Although the Agreement Transports Périssables (ATP) for the International Carriage of Perishable Foodstuffs was drawn up in 1970-71, to date no company has offered a container design capable of meeting ATP standards. Consequently, this market has been dominated by road trailers.
Interestingly, neither fresh fruit and vegetables nor maritime containers need ATP certification when transporting perishable products where the door-to-door movement includes a sea voyage of over 150km.
“With increasing numbers of reefers being moved by rail over long distances, our customers have been pushing us to develop a container that can achieve the ATP’s FRC classification which requires a high level of insulation and enables goods to be transported within a temperature range of -20oC to +20oC,” said Jan Koolen, UNIT45’s managing director.
Koolen believes that many transport operators will now switch large portions of their business from road to rail and sea. “There is considerable pressure on the transport industry to find green logistics solutions with customers, producers, retailers and major distributors of foodstuffs eager to be seen taking steps that reduce their respective carbon footprints.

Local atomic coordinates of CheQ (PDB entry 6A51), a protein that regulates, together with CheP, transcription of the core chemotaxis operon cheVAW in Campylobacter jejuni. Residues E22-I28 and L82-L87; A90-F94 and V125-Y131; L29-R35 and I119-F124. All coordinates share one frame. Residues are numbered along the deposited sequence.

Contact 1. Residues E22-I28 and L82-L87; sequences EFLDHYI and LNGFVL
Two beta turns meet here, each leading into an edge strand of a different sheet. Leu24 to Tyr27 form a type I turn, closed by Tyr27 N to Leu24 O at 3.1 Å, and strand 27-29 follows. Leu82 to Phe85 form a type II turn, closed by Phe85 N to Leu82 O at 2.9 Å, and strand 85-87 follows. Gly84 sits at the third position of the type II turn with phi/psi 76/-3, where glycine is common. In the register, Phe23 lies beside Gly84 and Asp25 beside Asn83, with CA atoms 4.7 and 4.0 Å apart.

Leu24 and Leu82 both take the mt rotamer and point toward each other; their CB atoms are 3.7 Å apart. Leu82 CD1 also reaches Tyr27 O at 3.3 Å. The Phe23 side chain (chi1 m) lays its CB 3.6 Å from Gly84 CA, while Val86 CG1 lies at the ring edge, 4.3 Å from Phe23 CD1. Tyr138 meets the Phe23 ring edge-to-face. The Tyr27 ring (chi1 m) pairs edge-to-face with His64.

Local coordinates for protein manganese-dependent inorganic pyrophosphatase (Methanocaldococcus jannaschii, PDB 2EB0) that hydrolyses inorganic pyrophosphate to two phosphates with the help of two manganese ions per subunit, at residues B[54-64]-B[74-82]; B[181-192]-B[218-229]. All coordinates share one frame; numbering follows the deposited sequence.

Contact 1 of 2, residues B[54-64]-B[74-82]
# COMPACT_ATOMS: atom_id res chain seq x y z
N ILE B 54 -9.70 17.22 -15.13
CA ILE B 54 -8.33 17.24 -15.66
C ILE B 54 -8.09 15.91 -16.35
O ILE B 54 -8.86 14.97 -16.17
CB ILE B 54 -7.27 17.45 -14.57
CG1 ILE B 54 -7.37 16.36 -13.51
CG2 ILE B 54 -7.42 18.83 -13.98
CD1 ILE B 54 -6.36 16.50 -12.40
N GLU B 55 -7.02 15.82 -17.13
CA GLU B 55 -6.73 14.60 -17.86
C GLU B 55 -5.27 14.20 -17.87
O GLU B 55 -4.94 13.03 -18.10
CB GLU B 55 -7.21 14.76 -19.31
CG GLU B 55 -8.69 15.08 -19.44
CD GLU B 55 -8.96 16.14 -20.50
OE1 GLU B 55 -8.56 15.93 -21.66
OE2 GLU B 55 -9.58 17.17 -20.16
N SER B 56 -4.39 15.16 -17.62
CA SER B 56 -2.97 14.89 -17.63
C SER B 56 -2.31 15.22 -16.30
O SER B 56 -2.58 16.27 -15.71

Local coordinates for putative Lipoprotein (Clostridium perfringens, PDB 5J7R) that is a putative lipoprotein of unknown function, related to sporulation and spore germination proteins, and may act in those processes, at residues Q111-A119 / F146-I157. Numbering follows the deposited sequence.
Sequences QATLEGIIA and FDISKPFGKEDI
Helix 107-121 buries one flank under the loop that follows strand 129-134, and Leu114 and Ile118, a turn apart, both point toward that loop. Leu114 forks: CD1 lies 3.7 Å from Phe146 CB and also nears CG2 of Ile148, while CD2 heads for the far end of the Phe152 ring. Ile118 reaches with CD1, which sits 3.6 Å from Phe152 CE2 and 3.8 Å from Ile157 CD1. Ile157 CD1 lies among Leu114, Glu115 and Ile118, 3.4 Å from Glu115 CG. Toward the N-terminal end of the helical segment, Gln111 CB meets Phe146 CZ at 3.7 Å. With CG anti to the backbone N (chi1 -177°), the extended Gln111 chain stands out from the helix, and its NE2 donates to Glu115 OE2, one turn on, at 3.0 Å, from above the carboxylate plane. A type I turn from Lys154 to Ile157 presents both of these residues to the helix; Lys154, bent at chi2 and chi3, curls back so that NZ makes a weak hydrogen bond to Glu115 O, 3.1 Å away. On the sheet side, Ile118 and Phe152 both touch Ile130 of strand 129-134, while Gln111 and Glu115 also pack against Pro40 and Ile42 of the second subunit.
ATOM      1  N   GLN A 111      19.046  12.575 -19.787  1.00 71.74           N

“The practicality of moving reefer containers by rail between Benelux and Italy is already proven; UNIT45’s diesel-electric containers carrying commodities not requiring ATP certification have been used on this route for the past 12 months or more. Now we are providing the tool that will allow more perishable foodstuffs to move by road/rail or road/rail/shortsea and we expect interest to be strong,” he said
The UNIT45 ATP prototype was tested by Agrotechnology & Food Innovations BV at its testing facility in Wageningen in The Netherlands. For series production, ATP certification requires that one in 100 containers should be tested and this will be arranged by UNIT45. Full certification to ATP, including FRC classification where required, will be provided with containers delivered to customers.